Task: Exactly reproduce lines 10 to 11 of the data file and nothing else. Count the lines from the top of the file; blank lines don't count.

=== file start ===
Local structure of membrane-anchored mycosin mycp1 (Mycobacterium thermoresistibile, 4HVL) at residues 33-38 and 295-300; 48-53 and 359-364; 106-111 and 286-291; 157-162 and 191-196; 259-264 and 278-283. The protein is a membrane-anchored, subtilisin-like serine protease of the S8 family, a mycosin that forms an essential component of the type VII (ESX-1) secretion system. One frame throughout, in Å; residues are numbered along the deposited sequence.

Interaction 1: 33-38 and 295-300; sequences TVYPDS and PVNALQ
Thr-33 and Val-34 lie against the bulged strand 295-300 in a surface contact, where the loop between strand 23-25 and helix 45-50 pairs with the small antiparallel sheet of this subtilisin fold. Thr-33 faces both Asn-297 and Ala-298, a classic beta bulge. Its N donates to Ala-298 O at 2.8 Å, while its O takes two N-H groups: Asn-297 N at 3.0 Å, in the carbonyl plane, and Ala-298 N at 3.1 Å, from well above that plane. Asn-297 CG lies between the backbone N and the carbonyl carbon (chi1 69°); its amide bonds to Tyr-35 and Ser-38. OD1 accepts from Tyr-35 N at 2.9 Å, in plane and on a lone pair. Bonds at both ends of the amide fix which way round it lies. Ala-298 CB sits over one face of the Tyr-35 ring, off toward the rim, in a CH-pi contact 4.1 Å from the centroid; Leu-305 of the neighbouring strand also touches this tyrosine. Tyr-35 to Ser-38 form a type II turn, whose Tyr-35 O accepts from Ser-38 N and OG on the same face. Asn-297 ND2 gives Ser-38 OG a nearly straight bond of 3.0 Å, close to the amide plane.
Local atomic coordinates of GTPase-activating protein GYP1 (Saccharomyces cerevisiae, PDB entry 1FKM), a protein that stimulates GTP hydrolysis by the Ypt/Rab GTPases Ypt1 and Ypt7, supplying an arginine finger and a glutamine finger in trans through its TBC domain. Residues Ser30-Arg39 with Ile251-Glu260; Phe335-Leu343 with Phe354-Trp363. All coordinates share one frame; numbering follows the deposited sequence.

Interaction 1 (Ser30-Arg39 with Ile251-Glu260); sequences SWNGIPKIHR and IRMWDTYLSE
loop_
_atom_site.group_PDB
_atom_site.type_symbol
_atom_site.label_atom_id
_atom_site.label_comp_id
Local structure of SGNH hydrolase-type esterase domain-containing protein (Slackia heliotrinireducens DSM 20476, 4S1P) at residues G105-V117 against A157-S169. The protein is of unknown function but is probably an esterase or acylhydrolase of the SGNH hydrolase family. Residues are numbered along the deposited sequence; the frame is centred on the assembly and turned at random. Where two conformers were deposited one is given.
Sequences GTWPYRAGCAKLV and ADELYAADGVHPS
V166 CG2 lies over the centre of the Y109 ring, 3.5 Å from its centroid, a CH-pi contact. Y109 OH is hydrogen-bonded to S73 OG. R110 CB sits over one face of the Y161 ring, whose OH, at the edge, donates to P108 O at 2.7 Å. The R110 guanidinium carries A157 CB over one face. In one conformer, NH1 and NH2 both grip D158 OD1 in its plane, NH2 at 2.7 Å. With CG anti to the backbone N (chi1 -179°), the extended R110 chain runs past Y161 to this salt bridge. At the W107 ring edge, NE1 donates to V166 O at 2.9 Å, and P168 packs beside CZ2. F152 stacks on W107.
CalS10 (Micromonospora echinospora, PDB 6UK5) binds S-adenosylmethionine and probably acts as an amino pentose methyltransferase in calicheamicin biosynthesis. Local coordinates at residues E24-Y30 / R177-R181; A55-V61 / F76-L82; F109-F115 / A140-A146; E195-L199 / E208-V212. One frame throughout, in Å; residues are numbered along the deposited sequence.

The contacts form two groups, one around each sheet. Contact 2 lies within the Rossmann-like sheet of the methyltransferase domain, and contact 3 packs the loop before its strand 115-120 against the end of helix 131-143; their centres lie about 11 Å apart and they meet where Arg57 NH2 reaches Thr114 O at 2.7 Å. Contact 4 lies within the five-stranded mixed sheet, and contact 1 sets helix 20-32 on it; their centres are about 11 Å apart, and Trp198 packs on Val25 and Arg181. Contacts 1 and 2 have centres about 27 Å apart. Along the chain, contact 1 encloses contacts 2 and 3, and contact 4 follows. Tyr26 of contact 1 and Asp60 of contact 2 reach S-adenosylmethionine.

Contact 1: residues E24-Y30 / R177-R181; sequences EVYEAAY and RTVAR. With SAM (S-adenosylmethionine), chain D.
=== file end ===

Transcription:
_atom_site.label_comp_id
Local structure of SGNH hydrolase-type esterase domain-containing protein (Slackia heliotrinireducens DSM 20476, 4S1P) at residues G105-V117 against A157-S169. The protein is of unknown function but is probably an esterase or acylhydrolase of the SGNH hydrolase family. Residues are numbered along the deposited sequence; the frame is centred on the assembly and turned at random. Where two conformers were deposited one is given.